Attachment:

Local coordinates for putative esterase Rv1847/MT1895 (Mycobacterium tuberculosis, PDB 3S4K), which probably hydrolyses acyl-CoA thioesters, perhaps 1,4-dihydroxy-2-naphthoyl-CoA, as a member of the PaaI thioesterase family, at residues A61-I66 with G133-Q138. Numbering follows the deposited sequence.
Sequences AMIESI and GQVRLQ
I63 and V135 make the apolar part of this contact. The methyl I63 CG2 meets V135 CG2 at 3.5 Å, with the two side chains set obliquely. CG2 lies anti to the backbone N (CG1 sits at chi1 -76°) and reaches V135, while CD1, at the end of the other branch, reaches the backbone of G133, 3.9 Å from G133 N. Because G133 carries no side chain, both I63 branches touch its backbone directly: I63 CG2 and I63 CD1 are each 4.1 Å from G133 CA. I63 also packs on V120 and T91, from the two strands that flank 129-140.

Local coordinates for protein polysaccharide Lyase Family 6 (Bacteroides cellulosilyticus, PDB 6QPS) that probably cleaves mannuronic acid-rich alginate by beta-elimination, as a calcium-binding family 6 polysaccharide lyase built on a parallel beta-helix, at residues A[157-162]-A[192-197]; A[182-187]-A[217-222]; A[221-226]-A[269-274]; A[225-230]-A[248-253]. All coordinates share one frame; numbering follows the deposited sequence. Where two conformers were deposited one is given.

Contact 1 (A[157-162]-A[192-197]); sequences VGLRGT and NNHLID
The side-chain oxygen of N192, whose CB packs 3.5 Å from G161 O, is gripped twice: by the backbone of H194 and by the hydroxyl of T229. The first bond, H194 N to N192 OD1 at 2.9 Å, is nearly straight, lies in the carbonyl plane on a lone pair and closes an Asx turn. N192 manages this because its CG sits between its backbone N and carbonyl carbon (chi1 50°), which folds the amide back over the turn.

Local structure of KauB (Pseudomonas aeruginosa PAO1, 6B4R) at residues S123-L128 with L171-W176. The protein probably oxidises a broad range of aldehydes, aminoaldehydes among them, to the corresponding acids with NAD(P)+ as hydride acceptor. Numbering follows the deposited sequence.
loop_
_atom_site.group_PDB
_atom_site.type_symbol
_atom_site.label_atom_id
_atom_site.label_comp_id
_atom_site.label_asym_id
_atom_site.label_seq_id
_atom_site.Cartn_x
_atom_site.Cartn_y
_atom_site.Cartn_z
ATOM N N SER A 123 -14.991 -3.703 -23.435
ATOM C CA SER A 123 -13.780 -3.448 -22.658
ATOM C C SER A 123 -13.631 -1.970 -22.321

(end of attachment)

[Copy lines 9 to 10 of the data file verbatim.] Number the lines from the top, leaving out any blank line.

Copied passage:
_atom_site.group_PDB
_atom_site.type_symbol